Tuesday, August 16, 2011

Okra....Must be a Southern Thing?

One of the livelier suppertime discussions when the girls were young and still living at home involved OKRA.

I kid you not! If you get two Virginia-born girls, one who likes okra and one who does NOT, into a debate on the vegetable’s finer points, I can assure you that the word YANKEE will fly fast and furious. The argument was never fully settled…and to this day, one of them still does NOT like okra (much)….and the "Y" word is still mentioned.

Okra is one of those things you either love or you hate. There are few that have tried it that feel truly ambivalent about it. Since it is a member of the mallow family, there is a mucilaginous quality of which to be aware. If the big word threw you….it means it might be slimy!

Brought to this country from Africa years and years ago, okra thrives in the heat and humidity that is summer in the south. Since the southern climate is so conducive to its growth, okra shows up in a variety of forms. Fried, boiled and gumbo are just some of the ways to prepare okra. It’s used in tropical climates around the world in everything from stir-fry to pickles; the leaves and seeds are even used in some cuisines.

As with any other vegetable, there is a peak point at which to harvest. If you want to use the okra for boiling, it must be tiny…no more than two inches long. Fried okra and some other applications allow for larger fruits. If it’s larger than your hand, give it to the chickens! (or add them to the compost pile)

When I was twelve, my grandfather lived with us for a summer while recovering from a heart attack. He had grown up on the farm, and loved fresh food fixed home-style. The salt restrictive diet that he had to follow wore on him after a while and he demanded okra…with salt. He only wanted the very tiny okra. He wanted them boiled slightly, and he wanted a touch of salt. His okra was cooked and salted and he ate it. He was happy. He insisted that we try some. EWWWW! Brother said it looked like slimy, little green caterpillars and bailed on eating anymore vegetables than absolutely necessary. I was not going to be bothered by that; I tried them. Green caterpillars or not, they were good! To this day, the memory of sharing that meal with Pop brings a smile.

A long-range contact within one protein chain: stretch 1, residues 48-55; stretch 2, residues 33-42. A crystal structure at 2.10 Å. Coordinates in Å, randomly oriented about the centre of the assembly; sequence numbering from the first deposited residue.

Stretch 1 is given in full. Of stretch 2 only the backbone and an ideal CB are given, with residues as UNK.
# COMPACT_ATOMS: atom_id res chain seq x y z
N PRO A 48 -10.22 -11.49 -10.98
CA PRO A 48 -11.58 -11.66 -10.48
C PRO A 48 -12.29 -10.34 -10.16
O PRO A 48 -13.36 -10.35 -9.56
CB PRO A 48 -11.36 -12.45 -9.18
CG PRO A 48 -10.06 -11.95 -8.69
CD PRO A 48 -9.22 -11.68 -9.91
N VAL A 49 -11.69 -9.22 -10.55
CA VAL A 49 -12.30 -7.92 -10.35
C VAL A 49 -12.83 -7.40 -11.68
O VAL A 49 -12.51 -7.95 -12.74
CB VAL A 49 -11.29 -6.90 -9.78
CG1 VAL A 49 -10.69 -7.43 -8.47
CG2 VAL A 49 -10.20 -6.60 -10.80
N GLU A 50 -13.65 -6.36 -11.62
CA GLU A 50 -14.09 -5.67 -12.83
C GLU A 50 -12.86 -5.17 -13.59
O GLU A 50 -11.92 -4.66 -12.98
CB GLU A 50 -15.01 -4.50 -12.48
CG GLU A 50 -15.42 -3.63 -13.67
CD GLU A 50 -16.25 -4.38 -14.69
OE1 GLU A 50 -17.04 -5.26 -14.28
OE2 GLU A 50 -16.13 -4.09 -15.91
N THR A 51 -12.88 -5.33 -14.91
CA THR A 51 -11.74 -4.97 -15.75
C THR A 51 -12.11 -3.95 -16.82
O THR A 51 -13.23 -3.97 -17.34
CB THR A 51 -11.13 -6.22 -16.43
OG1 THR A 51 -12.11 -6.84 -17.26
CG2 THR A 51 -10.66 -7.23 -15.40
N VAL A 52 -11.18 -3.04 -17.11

Now, we generally eat them fried. If they are rolled in flour, an egg wash, followed by cornmeal and fried until golden brown, they are truly delicious. The breading eliminates any slime factor.

Every summer, I chop some and freeze them. It brings back a little of summer when we can have okra on a cold and snowy day.

It may be true that you MUST be from the South to truly appreciate OKRA. Here is a case in point; we had a chef do a cooking demonstration at the Saturday Market once years ago. This import from New Jersey did nothing to enhance his image with vendors or our Southern shoppers by disdaining the okra as “dog snot”. Needless to say, he didn’t do any more cooking demos!

My advice regarding okra would be…find a Southern cook willing to either share her (his) recipe ...or better yet…actually do the cookin’ for ya…and TRY okra! Then you can make an informed decision. I’m guessing you’ll come down on the “YUM” side regardless of your geographic background.

1 comment:

  1. Barbara,
    I stumbled upon your article whilst sitting here at my office desk eating okra. Pre-frozen mind you, but still just boiled and lightly salted and peppered. Okra is a vegetable from my childhood shared with my grandma and her sisters who were from Oklahoma. I wish we could grow it fresh in Nevada, but sadly the climate is too dry. Thank you for sharing your experience and you're right, it is nice to have a slice of summer in mid-winter. Oh the memories.